After taking a five-year break from live comedy to focus on his mental health, Bo Burnham (Promising Young Woman) recently returned with his lockdown produced [now Emmy-winning] Netflix special, Inside. The discourse between viewers asked if it should be considered comedy at all. Headlines described it as "the horror of turning 30 in lockdown," "emotionally wrecking," and "an existential masterpiece." It was tagged under horror when it trended on Twitter and glossed over by users as a glitch. However, to describe Burnham's work as horror is not as far-fetched as some may think. He has embraced genre motifs and tactics throughout his career, which brings me to my proposal: Bo Burnham should be the next comedian to crossover and direct a horror film.
Comedy and horror are known to have congruences. Comedians and comedic actors like Jordan Peele, Ilana Glazer, John Krasinski and Chris Rock have made a smooth transition into horror. It is simply the same formula with different tools. As Miskatonic Institute lecturer David Misch stated, "one's a pie in the face, the other's an ax in the skull." In a 2011 appearance on The Green Room With Paul Provenza, Burnham explains his resistance towards the rule that comedy comes from pain, "I think that limits what comedy is. It comes from love, fear, hate…"
Fear is a popular through-line in Burnham's mediums. It's present in his music, stand-up, poetry, writing and directing. In the book Egghead, his poem "A Ghost Story" carries the rhythm of something you'd read by Shel Silverstein but ends with suicide by a boy who cannot cope with seeing the supernatural. In the music video for "Repeat Stuff," a catchy critique of pop music, he portrays singers as vessels for Satan with a finale of him devouring a teenager's heart after suffocating them with a pillow. In "Sexting," the lyrics are about him opting to "send a picture of his face instead / because my dick looks like the baby from Eraserhead."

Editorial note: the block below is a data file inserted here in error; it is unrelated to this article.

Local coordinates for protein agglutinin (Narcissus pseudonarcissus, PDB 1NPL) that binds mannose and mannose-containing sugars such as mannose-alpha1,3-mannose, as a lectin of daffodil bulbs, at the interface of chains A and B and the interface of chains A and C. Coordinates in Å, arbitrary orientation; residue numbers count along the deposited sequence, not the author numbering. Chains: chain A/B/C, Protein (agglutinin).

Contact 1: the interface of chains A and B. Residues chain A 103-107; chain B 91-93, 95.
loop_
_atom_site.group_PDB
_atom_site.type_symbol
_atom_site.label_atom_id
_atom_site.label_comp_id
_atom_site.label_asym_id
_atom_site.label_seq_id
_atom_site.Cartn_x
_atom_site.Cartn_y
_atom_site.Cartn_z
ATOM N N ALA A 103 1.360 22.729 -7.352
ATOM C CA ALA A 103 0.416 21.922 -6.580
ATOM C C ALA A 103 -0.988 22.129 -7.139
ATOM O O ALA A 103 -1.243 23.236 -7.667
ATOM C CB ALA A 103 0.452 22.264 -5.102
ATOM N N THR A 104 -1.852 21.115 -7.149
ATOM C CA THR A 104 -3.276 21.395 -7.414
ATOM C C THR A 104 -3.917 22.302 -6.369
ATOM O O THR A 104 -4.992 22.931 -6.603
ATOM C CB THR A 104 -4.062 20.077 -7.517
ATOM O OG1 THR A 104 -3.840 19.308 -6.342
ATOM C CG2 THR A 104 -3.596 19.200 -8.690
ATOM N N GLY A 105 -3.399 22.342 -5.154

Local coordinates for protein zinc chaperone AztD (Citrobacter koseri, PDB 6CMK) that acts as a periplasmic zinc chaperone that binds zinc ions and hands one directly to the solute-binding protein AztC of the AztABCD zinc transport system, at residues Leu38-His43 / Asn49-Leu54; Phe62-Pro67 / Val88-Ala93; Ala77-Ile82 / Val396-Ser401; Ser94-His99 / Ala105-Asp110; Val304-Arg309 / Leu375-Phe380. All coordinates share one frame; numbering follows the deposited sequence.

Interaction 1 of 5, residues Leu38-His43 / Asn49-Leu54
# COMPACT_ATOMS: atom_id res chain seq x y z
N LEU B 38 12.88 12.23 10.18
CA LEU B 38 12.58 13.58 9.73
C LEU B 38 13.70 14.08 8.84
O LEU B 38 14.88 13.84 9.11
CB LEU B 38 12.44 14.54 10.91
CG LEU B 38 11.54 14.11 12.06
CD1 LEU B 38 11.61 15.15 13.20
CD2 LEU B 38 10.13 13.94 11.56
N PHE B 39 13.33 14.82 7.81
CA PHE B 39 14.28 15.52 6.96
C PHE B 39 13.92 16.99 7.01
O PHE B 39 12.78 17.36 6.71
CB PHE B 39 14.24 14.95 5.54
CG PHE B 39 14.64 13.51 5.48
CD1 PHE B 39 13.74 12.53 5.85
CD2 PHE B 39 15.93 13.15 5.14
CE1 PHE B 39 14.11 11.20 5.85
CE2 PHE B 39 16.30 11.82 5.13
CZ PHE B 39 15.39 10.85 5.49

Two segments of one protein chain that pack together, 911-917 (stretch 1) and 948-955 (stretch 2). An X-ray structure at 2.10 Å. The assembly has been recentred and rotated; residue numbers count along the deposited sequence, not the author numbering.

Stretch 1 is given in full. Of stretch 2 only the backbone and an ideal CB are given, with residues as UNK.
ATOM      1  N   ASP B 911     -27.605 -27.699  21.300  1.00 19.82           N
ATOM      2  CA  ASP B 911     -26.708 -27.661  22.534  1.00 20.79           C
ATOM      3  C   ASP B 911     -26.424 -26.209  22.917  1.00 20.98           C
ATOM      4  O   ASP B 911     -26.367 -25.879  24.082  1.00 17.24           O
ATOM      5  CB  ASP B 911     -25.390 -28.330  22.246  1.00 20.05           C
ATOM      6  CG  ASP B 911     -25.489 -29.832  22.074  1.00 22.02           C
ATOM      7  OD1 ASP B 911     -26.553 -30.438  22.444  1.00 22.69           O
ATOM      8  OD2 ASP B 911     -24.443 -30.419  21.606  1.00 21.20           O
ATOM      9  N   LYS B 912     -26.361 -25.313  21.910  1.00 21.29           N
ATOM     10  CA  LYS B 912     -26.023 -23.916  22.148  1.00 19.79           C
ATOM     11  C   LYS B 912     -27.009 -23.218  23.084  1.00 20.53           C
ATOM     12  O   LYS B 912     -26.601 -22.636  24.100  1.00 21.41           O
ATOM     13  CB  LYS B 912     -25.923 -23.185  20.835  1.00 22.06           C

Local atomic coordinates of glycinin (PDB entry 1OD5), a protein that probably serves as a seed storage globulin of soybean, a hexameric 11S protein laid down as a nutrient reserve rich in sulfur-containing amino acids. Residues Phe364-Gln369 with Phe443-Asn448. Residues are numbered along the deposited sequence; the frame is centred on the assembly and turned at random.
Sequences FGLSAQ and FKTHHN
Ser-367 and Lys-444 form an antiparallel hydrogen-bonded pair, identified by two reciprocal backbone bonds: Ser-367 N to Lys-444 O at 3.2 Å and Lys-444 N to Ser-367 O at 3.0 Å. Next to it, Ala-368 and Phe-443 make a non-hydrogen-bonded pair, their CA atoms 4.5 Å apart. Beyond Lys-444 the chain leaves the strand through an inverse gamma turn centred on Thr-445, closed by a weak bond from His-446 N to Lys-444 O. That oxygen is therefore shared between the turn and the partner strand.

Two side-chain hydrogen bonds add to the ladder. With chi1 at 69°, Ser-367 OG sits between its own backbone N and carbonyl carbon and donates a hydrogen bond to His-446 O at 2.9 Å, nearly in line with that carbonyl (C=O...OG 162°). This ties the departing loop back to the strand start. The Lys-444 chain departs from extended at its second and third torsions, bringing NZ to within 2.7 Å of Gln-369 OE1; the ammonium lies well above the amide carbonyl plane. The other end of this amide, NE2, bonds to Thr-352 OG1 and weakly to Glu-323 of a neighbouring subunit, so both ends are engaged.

I argue that his directorial debut, Eighth Grade, is a coming-of-age horror. Its lead (played by Elsie Fisher) has since been featured in genre work such as Hulu's Castle Rock and Fede Álvarez's reboot of The Texas Chainsaw Massacre. In an interview with Rotten Tomatoes about his five favorite films, Burnham lists Julia Ducournau's RAW as an example of what he tried to do in scenes of Eighth Grade. "I felt like I didn't have a good reference for 'How am I going to integrate the stylized sequences I have in my mind into this natural world?' Then when I saw her movie, I'm like, 'Oh man, this is exactly what I want to do.'"
Its influence is on the screen. The car scene is excruciating, an intense moment that plays like a monster honing in on its prey. The pool scene where we enter a backyard of swarming kids is beautifully paired with composer Anna Meredith's "Nautilus," giving it a boost of panic that makes it the adolescent parallel of Psycho's shower scene. When I shared the film with my 7th grader niece, she described it as "terrifying" and hoped it did not paint a picture of her future. What makes Eighth Grade a natural depiction of horror is how it articulates the anxiety and dread that kids and teenagers feel. Burnham's direction was rooted in a desire to be truthful, not to force a point of view.